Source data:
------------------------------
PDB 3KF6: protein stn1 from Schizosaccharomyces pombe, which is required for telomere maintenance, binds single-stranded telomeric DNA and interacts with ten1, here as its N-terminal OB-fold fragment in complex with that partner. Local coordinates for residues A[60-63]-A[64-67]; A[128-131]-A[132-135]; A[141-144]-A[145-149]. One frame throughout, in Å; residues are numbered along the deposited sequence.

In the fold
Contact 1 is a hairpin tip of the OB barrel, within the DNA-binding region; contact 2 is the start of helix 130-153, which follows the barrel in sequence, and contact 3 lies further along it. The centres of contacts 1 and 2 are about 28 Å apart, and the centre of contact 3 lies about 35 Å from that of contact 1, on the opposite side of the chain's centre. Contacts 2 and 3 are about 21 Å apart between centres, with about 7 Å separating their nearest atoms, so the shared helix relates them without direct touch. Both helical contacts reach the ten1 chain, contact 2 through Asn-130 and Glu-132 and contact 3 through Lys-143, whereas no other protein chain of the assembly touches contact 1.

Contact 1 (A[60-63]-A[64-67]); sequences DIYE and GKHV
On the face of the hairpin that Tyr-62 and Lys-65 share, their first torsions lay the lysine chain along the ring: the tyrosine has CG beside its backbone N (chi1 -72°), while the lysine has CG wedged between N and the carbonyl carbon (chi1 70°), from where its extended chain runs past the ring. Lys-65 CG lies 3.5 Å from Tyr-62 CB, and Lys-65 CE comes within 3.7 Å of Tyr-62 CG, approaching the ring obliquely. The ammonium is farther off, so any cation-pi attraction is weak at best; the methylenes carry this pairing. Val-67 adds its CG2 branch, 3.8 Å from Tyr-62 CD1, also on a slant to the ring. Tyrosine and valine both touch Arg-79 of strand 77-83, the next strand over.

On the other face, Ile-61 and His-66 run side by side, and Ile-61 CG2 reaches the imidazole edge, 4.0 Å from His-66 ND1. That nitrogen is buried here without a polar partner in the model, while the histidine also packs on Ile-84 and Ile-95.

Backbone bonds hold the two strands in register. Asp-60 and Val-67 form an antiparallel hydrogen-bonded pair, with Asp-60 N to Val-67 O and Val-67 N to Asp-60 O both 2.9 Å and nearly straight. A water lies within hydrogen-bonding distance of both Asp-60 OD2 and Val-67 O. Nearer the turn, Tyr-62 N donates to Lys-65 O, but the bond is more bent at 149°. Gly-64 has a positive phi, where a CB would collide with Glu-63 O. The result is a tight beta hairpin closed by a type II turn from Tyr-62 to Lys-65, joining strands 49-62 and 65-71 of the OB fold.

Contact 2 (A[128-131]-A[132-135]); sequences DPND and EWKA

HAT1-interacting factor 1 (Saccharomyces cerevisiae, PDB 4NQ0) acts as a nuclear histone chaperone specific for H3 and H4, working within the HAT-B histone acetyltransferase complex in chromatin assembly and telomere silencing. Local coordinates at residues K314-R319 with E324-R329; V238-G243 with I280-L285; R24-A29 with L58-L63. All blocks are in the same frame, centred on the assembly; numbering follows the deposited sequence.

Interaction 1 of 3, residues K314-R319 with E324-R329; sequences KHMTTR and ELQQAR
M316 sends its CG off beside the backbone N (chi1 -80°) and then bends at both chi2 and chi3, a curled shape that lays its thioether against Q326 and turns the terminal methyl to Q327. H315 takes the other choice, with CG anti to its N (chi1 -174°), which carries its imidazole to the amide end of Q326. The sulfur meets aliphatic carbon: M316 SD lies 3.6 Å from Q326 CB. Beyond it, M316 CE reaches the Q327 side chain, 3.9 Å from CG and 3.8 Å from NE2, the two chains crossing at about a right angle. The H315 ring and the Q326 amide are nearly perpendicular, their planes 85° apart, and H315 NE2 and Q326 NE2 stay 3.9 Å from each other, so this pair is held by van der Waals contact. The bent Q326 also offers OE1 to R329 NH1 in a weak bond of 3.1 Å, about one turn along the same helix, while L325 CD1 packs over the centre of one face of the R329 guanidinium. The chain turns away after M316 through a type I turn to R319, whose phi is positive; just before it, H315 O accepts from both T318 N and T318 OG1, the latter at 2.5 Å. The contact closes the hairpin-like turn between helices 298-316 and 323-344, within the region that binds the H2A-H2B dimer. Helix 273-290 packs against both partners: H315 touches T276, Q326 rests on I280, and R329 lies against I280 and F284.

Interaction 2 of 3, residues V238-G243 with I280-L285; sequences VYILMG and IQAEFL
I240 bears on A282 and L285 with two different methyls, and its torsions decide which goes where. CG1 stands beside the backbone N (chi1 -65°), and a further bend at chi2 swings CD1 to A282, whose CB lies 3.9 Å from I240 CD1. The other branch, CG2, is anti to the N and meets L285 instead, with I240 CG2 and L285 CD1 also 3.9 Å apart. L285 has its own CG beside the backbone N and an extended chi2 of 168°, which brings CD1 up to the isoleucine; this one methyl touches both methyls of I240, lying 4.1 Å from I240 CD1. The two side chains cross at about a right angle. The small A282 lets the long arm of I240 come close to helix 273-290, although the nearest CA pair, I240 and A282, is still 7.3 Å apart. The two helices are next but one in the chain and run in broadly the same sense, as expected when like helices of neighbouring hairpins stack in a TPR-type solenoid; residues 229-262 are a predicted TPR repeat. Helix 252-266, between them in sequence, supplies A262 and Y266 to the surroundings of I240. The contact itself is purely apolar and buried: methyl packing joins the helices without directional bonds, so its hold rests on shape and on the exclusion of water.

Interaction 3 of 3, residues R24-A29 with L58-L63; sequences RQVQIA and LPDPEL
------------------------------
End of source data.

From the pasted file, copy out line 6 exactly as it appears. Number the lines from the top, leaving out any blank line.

On the other face, Ile-61 and His-66 run side by side, and Ile-61 CG2 reaches the imidazole edge, 4.0 Å from His-66 ND1. That nitrogen is buried here without a polar partner in the model, while the histidine also packs on Ile-84 and Ile-95.